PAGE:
The 90-day annual limit on Airbnb for short-lets in London
There are a number of regulations one must comply with before starting to short-term rent their property, many of which are specific not only to each province but to each borough. The following article will look at the bylaws in the province of Quebec, and then more specific regulations relating to the city of Montreal.
Regulations in the province of Quebec
Before looking at the regulations regarding the city of Montreal, it is important to know the regulations regarding short-term renting in the province of Quebec.
Should I get a certificate of classification to rent out my property short-term?
The certificate of classification gives you the authorization to operate an establishment as a short-term rental unit. There are three cases worth looking at which will decide whether or not you are required to get one:
- If you are wanting to rent out one or many of your residences (outside your primary residence), on a regular basis, for a short period of time (fewer than 31 days), in exchange for money, and you are a moral person, you must get a certificate of classification.
- In the case that you are a person who offers one or many residences for rent that don't belong to you and your residence meets the criteria listed in the aforementioned bullet point, you must also get a certificate of classification.
- If you are renting out your primary residence, you are not required to get a certificate of classification, unless you wish to do so. Nevertheless, other restrictions may apply depending on your municipalities regulations.
A residence is defined by Tourisme Québec as being either a suite, an apartment, a house, a cottage, a site for camping, or a ready-to-camp.
A 'regular basis' is defined as:
- Recurrent (returning, repeating);
- Constant (which has an appearance of being permanent, continuous or stable);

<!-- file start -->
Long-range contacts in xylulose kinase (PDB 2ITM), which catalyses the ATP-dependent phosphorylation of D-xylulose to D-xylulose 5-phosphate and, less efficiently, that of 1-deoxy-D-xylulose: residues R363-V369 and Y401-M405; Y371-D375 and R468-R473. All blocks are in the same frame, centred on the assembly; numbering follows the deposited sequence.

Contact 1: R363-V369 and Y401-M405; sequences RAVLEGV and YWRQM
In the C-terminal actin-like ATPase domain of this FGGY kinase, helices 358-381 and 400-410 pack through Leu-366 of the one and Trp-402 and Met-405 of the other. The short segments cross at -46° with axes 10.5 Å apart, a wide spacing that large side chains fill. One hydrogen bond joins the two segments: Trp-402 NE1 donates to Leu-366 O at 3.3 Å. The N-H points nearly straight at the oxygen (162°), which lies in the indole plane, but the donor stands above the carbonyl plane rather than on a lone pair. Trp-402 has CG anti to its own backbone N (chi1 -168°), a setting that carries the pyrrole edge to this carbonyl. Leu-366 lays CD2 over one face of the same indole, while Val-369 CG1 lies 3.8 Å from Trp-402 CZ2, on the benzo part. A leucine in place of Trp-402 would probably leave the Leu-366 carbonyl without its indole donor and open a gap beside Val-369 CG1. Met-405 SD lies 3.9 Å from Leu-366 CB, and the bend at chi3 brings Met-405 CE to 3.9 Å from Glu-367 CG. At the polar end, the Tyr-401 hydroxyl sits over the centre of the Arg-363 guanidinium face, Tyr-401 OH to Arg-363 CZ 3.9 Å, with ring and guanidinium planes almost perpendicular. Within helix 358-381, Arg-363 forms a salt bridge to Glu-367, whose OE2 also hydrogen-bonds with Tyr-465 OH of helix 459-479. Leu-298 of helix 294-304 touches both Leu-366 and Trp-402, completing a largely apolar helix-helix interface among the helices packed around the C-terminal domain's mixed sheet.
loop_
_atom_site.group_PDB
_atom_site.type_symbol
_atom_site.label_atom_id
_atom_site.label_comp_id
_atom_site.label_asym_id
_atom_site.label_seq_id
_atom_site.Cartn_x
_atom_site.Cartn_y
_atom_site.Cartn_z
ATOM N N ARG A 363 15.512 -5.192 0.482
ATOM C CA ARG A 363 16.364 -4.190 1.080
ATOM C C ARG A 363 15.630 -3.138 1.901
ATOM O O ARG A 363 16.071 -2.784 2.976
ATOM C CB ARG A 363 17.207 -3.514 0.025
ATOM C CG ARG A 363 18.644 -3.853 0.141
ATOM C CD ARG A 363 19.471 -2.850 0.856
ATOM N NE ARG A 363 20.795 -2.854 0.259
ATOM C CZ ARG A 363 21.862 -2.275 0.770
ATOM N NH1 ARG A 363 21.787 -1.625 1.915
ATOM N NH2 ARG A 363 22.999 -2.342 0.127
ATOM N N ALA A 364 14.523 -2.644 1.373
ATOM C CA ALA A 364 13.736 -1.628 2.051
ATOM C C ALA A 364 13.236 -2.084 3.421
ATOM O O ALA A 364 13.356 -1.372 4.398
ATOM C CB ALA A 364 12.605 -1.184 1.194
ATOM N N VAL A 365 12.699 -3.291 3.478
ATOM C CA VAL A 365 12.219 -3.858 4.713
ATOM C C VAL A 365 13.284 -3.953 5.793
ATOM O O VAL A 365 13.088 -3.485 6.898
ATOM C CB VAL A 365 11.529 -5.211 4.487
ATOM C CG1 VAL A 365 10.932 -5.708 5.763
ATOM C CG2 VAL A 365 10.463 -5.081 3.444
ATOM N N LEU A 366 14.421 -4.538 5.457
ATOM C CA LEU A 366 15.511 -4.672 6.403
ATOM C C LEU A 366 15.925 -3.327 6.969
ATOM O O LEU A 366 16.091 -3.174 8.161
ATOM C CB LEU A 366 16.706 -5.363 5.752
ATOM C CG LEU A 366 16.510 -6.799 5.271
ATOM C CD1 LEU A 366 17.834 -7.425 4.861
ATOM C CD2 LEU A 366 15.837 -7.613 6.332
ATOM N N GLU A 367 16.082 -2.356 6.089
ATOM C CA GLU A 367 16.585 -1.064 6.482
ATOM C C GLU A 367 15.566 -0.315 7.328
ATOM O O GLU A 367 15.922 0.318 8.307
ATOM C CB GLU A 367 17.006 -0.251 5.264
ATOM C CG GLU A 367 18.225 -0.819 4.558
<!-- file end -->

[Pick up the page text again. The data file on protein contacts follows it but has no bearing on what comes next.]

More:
- Habitual (which is constant, frequent).
To obtain a certificate of classification you must also:
- Follow municipal regulations.
- Have a C$ 2 million liability insurance.
- Make your listing public (i.e Airbnb).
- Your establishment must pass an inspection done by the CITQ classifier.
What does the CITQ classifier look at?
- The quality of the different rooms.
- How the latter is conserved and maintained.
- How clean your residence is.
- What services you are offering.
- Certain elements of sustainable tourism (e.g. easy access to public transportation, located near shopping centers, etc).
Even if you are NOT required to hold a classification certificate, you must ensure:
- That it is allowed in your municipality.
- Declare the income generated from rent.
- To charge customers the tax on lodging and pay it to Revenu Québec, just like the GST and the QST, if they apply.
A tax on lodging must be collected every time a unit is rented out for more than 6 hours and is collected on a regular 24-hour basis. It is important to note that Airbnb automatically collects this tax and remits it to Revenu Québec. To learn more, click here.
It is also important to understand and abide by other contracts or rules that bind you, such as leases, condo board or co-op rules, HOA rules, or rules established by tenant organizations. Please read your lease agreement and check with your landlord if applicable.